Your Bone-Friendly AS Diet Is Here

by Marjorie Korn Health Writer

There’s nothing easy about managing ankylosing spondylitis (AS). A form of arthritis, the inflammatory disease often starts out with lower back pain, stiffness, neck pain, and overtiredness. As it progresses, small bones in the vertebrae fuse causing the spine to lose flexibility, which is why some people with AS begin to hunch over. About two-thirds of patients also report grueling fatigue, according to a study in Clinical Rheumatology. But these symptoms are only the beginning of your problems.

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Beefing Up Your Bone Health

Along with pain, loss of mobility, and fatigue, add this to the list: Osteoporosis, a disease that weakens bones over time and leads to breaks that take longer to heal or don’t heal completely, affects one in five people with AS. It is a complex condition that is compounded by things like nutrition, fitness, muscle mass, age, and gender. You need to take action now to avoid potential problems later.

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AS and Osteo

“There is a rapid loss of bone in these patients, particularly those with high disease activity,” says Marina Magrey, M.D., director of the Spondyloarthritis Center at MetroHealth Medical Center and a professor at Case Western Reserve University School of Medicine in Cleveland. To keep tabs on your bone health, your doctor may order a bone mineral density screening in the first year of diagnosis, and every two years after that.

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The 411 on Calcium

Calcium is one of the main ways to maintain strong bones and stave off osteoporosis. The American Association of Clinical Endocrinologists recommends the following daily calcium intake for AS patients (your individual needs may vary, so talk with your doctor):

  • Age 19 to 50 years: 1,000 mg/day
  • Females age 51 and older: 1,200 mg/day
  • Males age 51 to 70: 1,000 mg/day
  • Males age 71 and older: 1,200 mg/day
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Should You Take a Supplement?

One thing to note: Osteoporosis that happens as a result of hormone level disruptions (like during menopause) has different roots than the osteo experienced by people with AS. For instance, people with AS can also develop GI disorders like Crohn’s disease, meaning their gut doesn’t fully absorb nutrients, contributing to calcium deficiencies. Researchers are still looking into the long-term use of calcium supplements for AS.

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Vitamin D Matters, Too

“About 51% of patients with AS have vitamin D deficiency and it's associated with increased disease severity,” Dr. Magrey says. Aim for about 800 IU of vitamin D daily, which can come in a tablet (and is often combined with calcium), or can be found in eggs, butter, fatty fish like salmon, and fortified foods including juice and cereal. Other factors for bone health include vitamins C, K1, and K2, magnesium, copper, manganese, and essential fatty acids.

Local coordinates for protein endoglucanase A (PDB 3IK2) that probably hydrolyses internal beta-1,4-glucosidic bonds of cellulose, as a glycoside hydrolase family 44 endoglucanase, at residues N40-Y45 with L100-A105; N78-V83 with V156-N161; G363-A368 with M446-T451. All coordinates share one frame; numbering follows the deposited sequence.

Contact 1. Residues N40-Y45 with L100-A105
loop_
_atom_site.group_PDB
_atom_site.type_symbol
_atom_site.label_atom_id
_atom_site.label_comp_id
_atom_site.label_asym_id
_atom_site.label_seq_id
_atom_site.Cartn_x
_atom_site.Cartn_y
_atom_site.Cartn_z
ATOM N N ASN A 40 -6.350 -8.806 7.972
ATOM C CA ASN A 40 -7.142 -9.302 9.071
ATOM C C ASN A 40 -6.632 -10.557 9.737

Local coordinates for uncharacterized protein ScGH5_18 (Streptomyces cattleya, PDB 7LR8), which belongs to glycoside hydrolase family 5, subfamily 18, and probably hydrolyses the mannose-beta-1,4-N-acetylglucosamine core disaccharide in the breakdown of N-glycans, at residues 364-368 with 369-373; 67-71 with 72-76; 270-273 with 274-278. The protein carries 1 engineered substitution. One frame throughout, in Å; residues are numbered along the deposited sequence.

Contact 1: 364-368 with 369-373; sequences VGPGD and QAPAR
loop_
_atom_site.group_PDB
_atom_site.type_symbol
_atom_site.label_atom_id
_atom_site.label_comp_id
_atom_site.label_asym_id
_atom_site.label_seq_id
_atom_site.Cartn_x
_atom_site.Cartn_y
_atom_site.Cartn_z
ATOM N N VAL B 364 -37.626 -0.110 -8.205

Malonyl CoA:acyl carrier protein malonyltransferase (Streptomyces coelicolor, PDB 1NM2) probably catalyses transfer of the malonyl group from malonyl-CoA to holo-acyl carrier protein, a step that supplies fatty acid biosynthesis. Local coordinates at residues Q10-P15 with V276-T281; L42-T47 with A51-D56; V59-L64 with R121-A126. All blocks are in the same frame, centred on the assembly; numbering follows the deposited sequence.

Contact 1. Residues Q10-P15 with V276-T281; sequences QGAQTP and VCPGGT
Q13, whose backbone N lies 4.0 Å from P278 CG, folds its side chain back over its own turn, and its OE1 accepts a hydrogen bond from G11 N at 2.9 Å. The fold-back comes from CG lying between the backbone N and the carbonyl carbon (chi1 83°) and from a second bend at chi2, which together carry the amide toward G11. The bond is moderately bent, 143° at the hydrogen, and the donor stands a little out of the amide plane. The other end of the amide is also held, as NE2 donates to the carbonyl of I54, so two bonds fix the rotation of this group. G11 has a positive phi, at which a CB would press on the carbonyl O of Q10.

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Adding Calcium to Your Diet

If you’re looking to add more high-calcium foods, start with dairy. A quarter-cup of mozzarella cheese contains 141.5 mg of calcium, while a cup of 1% milk contains 349 mg. (Eight ounces of vanilla ice cream? That's 85 mg of calcium!) Other calcium-containing foods include sardines, canned salmon with bones, calcium-fortified beverages (juice or non-dairy milks), tofu, collard and turnip greens, broccoli rabe, bok choy, kale, and dried figs.

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Focus on Anti-Inflammatory Foods

You can help fight the inflammation caused by AS through your diet, says holistic nutritionist Katie LeBlanc, founder of Restoring Autoimmune Health in Vancouver. She has lived with AS for more than a decade and has helped treat her condition through her diet. “Prioritizing whole foods and cooking from scratch is beneficial when it comes to inflammation and bone health,” LeBlanc says. “Eating a variety of leafy greens, quality fats, fiber, and calcium-rich foods is also important.”

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Steer Clear of Simple Carbs

Of course, there are some no-no’s, too. “Avoid processed food, refined sugar, heated vegetable oils, alcohol, and excess caffeine,” LeBlanc says. “Harmful bacteria in the microbiome feed off sugar and simple carbohydrates, while beneficial bacteria feed off of fiber and fermented foods. Prioritizing the latter is important for gut health.” Translation: Skip deep-fried foods and dig into kimchi.

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Work It Out

Along with diet, exercise holds the key to bone health with AS. Load-bearing activities like walking and cardio classes are good choices (as opposed to non-load bearing, like swimming). And don’t forget about pumping some iron—it helps increase bone density, but it's site-specific: The part of your body you’re strength-training will get the bone benefits, while passive parts won’t. So be sure to work out all your parts! Talk with your doctor for general safety guidelines first, and consider a trainer who specializes in clients with arthritis or spine conditions.

Marjorie Korn
Meet Our Writer
Marjorie Korn

Marjorie Korn is a health, medicine, and features writer based in New York City. She is also a Narrative Medicine instructor at Columbia University College of Physicians & Surgeons.